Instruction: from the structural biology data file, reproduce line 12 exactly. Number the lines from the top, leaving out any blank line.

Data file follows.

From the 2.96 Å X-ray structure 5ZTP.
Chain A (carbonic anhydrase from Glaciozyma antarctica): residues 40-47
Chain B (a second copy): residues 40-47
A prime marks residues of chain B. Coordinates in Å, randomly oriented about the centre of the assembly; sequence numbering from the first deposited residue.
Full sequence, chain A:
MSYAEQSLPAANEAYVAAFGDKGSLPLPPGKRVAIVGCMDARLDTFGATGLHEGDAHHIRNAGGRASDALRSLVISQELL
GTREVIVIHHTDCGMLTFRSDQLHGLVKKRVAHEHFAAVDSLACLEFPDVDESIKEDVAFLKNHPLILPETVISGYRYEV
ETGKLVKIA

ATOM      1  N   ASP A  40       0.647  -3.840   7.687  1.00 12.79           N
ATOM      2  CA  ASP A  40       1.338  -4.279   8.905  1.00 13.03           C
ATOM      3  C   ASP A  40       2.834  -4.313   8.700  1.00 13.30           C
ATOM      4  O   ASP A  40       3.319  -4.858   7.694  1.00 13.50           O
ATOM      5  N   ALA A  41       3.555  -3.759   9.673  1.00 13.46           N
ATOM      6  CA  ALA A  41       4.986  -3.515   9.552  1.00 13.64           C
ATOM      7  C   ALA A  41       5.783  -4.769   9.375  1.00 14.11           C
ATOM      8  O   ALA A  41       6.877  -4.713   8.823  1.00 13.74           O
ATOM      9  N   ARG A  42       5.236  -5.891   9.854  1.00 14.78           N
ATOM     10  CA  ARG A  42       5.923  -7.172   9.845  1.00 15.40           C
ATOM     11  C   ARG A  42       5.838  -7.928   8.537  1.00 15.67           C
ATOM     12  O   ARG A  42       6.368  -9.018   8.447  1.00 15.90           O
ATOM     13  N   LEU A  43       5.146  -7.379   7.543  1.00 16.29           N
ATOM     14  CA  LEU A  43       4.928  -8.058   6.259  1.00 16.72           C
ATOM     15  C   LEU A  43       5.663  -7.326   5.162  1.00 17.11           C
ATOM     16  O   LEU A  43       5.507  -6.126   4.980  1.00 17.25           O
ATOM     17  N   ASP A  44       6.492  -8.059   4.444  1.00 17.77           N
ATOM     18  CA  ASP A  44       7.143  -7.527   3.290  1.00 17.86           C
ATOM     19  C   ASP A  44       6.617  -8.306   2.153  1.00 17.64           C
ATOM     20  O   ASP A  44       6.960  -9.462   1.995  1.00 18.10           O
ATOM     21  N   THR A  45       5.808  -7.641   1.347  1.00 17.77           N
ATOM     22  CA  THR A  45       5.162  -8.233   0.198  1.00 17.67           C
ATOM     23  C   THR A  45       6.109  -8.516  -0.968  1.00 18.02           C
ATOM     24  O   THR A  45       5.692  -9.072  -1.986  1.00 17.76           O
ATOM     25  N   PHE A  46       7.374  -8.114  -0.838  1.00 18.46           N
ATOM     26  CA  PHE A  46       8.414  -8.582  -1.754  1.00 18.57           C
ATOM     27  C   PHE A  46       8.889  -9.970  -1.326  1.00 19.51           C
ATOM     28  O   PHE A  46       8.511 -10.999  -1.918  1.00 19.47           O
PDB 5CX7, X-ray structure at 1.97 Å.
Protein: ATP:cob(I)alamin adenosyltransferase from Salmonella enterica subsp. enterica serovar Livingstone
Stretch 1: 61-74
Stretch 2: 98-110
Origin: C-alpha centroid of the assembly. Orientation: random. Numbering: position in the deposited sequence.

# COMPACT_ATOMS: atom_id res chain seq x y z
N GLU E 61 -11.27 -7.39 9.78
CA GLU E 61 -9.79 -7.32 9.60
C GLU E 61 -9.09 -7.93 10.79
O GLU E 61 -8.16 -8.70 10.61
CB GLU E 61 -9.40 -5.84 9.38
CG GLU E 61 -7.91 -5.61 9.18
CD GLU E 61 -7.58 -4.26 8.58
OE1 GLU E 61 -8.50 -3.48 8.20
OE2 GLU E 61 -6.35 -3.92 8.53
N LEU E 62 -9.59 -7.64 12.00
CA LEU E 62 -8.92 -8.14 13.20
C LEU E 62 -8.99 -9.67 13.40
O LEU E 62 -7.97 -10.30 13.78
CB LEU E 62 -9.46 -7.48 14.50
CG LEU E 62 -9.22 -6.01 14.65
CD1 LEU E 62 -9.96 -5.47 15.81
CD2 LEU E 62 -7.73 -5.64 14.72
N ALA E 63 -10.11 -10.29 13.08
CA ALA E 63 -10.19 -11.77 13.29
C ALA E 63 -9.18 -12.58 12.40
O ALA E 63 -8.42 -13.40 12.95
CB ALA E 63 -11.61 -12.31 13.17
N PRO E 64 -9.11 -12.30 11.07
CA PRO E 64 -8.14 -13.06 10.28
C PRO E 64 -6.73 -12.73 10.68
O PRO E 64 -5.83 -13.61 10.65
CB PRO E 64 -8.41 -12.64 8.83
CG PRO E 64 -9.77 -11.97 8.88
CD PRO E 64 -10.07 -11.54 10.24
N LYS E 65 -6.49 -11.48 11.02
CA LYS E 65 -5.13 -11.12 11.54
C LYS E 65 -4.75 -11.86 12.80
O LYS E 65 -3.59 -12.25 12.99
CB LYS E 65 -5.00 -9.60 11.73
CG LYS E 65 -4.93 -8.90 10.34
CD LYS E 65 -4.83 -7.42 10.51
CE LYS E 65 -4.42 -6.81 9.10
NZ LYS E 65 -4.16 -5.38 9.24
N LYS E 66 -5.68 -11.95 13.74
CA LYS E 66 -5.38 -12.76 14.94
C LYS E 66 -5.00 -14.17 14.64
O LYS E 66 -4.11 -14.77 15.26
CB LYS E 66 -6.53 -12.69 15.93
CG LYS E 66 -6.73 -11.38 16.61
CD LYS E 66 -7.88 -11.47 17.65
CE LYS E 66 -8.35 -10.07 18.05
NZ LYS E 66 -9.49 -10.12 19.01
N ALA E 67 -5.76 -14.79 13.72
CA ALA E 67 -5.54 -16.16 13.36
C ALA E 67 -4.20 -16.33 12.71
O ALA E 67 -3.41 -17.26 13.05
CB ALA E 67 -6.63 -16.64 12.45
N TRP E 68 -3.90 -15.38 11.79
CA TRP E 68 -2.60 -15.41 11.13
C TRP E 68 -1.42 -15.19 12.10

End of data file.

ATOM      4  O   ASP A  40       3.319  -4.858   7.694  1.00 13.50           O